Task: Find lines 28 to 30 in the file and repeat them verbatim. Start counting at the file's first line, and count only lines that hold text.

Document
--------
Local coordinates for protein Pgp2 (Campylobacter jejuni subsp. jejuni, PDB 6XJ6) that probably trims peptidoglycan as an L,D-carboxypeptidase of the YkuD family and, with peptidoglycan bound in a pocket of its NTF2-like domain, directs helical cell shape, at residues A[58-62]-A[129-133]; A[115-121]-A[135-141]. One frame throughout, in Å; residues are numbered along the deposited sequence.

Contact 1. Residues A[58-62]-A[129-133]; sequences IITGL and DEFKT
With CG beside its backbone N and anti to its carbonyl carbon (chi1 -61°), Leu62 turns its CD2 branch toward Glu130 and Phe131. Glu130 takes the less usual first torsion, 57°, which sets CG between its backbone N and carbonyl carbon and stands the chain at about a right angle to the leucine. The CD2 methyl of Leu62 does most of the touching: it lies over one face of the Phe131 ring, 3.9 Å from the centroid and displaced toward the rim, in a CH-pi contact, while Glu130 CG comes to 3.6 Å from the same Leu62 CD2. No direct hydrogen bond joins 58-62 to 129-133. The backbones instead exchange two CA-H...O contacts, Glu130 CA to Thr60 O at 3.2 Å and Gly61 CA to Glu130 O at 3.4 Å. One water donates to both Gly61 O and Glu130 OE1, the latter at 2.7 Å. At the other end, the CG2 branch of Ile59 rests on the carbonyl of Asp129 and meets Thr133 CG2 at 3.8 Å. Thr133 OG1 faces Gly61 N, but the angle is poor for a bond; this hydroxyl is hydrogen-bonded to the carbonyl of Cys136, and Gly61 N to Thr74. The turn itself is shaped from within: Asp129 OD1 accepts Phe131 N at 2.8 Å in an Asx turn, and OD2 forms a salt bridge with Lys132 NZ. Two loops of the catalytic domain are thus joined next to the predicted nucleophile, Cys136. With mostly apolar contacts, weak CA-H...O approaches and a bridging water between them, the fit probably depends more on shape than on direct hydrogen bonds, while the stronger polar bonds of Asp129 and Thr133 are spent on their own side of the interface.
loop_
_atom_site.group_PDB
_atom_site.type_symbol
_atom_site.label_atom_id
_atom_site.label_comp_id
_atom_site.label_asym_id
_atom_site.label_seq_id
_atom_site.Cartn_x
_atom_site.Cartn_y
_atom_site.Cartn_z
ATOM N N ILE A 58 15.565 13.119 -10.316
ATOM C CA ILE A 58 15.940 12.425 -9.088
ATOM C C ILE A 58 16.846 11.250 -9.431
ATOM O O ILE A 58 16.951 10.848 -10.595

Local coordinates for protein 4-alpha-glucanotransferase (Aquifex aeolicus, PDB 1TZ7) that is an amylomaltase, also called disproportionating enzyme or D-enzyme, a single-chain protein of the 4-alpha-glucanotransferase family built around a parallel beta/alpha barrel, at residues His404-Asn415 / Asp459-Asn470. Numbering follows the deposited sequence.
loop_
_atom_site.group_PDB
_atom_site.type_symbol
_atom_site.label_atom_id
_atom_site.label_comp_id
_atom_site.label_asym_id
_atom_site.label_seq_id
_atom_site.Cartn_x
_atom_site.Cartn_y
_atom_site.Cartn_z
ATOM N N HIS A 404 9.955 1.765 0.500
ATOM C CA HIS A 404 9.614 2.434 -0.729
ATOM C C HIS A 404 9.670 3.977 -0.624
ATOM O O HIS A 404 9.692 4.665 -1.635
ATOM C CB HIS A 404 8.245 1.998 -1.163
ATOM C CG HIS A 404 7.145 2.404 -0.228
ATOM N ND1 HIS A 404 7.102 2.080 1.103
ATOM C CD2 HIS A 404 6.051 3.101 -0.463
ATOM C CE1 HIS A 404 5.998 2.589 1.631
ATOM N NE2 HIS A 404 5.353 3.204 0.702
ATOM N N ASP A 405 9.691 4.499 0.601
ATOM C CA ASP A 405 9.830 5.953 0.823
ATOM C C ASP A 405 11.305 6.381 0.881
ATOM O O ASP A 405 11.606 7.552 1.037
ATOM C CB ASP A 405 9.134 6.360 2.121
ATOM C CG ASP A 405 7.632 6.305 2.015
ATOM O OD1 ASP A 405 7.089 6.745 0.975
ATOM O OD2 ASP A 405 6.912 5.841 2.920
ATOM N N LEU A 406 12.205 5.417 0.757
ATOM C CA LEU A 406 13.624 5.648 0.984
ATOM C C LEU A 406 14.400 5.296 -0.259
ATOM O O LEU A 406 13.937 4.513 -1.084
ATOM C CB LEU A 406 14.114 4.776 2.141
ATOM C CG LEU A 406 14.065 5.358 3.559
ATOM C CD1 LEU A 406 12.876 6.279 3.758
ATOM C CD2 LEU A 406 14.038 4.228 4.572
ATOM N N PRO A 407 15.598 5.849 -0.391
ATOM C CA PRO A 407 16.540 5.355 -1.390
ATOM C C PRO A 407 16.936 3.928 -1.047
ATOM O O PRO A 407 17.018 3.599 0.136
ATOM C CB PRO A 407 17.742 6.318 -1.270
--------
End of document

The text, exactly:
_atom_site.Cartn_z
ATOM N N HIS A 404 9.955 1.765 0.500
ATOM C CA HIS A 404 9.614 2.434 -0.729